Pen based computing is hip again
The shocker at this year's CES was just how much pen computing was the hot feature to integrate. Toshiba was first out the gate with no fewer than three tablets with pen technology. And I don't mean the lousy $1.99 eraser-nub pens either: These are Wacom pens with 2,048 levels of pressure sensitivity. While you could get Wacom pens in pricier tablets, Toshiba's pushes the superior pen tech into $350 and $400 tablets.
Lenovo also pushed pen technology in unusual ways. The first was its AnyPen that lets you use any conductive object as a stylus. That means pencil, pen--even a fork. The company also showed off a feature in development it's calling WRITEit.
WRITEit aims to fix the problem with Window's pen implementation. If you decided to use the pen on your, say, Surface Pro 3 to write a person's name into the Send field in Outlook, you'd have to click the field and wait for the handwriting recognition module to appear. With Lenvo's WRITEit, you could simply select any input field and start writing.
In the demo I saw, it was far more instinctive than having to see-saw between the fields you want to use and Microsoft's own handwriting recognition module.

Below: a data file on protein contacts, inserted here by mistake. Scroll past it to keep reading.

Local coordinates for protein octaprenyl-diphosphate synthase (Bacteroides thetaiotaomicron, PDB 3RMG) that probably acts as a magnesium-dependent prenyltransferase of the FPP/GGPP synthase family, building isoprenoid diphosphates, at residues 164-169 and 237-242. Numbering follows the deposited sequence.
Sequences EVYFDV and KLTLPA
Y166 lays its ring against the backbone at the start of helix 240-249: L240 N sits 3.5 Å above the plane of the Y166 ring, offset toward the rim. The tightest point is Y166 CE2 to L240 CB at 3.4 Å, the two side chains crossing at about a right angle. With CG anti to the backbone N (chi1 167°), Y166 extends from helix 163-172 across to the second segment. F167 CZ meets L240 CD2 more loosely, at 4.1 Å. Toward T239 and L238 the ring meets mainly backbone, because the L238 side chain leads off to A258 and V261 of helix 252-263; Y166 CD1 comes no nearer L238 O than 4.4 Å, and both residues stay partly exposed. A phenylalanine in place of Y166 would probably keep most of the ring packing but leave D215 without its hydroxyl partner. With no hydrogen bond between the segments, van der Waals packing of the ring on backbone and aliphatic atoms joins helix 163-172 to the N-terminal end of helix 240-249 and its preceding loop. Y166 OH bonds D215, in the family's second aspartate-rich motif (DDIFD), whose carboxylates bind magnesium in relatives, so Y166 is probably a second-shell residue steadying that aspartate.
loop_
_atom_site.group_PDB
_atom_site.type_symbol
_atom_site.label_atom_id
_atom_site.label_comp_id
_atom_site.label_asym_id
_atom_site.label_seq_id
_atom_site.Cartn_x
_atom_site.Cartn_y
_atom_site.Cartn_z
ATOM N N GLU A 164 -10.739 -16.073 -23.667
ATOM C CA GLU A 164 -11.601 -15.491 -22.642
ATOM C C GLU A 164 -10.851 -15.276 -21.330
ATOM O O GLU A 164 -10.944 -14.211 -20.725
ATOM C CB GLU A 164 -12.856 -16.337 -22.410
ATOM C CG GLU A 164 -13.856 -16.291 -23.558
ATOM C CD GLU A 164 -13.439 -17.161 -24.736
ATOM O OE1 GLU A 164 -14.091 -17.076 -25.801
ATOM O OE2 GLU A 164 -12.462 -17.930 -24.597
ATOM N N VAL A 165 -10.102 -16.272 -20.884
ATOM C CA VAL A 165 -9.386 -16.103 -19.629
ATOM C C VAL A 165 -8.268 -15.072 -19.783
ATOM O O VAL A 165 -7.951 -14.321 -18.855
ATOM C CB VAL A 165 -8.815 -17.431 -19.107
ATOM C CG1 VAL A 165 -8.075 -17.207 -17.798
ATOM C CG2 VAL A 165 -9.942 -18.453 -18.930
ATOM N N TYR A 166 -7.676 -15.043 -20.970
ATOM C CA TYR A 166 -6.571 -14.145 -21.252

Broadwell by default
Intel's Broadwell CPU is late, but it's here and in a big way. It was almost difficult to find a laptop at CES that didn't use Intel's new mobile processor. It was in thin-and-light laptops, convertibles and NUC-sized devices. The one no-show was quad-core Broadwell CPUs. In fact some vendors offered refreshed laptops using Haswell instead this round.
Why? Quad-core mobile Broadwell CPUs aren't due until later this year, which caused concern with some OEMs. Intel officials still insist Broadwell H is on track but there are concerns that with Broadwell H coming out nearly on top of Intel's next CPU, codenamed, Skylake, there's just no need.
If nothing else, vendors I spoke with seemed happy with the longer battery life the dual-core Broadwell U is giving them.
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